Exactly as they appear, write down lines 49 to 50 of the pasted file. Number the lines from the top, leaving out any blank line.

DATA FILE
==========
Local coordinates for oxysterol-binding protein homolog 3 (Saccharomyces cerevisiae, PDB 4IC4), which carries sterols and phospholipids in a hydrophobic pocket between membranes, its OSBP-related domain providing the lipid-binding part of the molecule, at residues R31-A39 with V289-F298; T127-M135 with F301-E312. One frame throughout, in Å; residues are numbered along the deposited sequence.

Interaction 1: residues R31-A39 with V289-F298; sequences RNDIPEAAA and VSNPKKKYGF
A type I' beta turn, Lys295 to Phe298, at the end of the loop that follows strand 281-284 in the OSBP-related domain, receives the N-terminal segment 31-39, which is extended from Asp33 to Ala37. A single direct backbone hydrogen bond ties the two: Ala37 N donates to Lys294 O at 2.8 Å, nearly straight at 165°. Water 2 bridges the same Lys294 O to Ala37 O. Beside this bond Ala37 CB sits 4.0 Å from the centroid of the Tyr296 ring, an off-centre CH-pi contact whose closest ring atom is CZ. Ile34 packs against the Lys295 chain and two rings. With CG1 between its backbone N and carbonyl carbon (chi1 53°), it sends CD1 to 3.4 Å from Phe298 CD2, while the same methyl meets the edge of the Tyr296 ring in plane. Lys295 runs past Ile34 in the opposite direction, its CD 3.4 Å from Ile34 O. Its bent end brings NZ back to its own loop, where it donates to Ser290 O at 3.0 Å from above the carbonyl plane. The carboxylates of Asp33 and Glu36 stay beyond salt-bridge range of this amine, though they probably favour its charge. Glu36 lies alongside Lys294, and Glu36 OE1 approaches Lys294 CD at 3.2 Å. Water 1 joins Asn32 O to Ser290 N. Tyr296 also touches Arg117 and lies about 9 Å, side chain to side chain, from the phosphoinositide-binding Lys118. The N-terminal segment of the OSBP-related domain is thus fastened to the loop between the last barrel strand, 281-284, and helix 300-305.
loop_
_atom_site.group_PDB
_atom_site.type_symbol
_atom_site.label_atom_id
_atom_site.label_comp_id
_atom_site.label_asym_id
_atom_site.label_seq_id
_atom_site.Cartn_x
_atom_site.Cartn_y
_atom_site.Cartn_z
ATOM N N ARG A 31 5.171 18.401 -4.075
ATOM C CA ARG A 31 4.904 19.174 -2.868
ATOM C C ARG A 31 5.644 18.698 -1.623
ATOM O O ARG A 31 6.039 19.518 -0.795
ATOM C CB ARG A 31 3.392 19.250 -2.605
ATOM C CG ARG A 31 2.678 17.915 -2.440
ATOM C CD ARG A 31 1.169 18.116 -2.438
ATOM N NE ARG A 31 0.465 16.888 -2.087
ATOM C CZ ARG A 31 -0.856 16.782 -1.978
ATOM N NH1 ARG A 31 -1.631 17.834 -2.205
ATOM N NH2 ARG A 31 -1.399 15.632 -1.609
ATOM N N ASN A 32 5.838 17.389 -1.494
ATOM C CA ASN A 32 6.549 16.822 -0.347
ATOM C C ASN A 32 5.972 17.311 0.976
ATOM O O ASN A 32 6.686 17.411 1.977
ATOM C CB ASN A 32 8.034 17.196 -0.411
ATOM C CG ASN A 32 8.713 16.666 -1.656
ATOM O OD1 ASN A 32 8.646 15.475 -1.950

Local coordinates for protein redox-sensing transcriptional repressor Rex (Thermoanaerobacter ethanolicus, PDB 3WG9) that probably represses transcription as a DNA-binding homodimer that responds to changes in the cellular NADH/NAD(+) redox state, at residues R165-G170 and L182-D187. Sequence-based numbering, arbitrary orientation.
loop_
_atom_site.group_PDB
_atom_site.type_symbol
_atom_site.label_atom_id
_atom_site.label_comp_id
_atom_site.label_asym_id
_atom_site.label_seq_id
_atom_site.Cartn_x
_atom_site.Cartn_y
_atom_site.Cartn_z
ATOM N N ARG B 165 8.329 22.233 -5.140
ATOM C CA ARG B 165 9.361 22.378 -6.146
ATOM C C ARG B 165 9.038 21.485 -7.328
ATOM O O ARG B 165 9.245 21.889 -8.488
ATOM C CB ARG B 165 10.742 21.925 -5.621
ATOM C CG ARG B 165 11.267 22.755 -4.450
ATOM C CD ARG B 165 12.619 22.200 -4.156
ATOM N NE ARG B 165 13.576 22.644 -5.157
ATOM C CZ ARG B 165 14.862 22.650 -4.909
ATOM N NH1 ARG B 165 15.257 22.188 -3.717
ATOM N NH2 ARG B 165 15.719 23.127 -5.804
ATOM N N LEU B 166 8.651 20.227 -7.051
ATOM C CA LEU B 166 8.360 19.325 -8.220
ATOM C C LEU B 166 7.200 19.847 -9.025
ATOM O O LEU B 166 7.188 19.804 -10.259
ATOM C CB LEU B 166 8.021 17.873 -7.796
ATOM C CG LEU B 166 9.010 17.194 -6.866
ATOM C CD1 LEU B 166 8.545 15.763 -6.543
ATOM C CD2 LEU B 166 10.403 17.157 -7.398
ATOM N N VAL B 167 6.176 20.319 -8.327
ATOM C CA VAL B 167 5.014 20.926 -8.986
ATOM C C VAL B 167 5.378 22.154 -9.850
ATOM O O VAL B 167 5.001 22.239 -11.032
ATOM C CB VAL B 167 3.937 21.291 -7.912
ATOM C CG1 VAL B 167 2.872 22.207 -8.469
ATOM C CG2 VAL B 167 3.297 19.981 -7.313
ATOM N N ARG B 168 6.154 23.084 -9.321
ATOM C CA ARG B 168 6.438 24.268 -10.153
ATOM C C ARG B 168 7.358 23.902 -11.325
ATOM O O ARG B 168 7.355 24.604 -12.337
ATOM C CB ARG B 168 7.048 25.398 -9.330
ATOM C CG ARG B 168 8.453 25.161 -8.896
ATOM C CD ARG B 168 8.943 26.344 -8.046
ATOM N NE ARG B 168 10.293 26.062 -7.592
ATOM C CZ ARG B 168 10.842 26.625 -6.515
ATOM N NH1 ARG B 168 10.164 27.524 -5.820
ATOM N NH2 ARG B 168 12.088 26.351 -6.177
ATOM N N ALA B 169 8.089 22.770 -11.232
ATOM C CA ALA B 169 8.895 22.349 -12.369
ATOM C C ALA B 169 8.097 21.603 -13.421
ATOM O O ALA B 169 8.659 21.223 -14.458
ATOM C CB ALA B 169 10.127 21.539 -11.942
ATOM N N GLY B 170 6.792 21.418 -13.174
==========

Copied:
ATOM C CD ARG B 165 12.619 22.200 -4.156
ATOM N NE ARG B 165 13.576 22.644 -5.157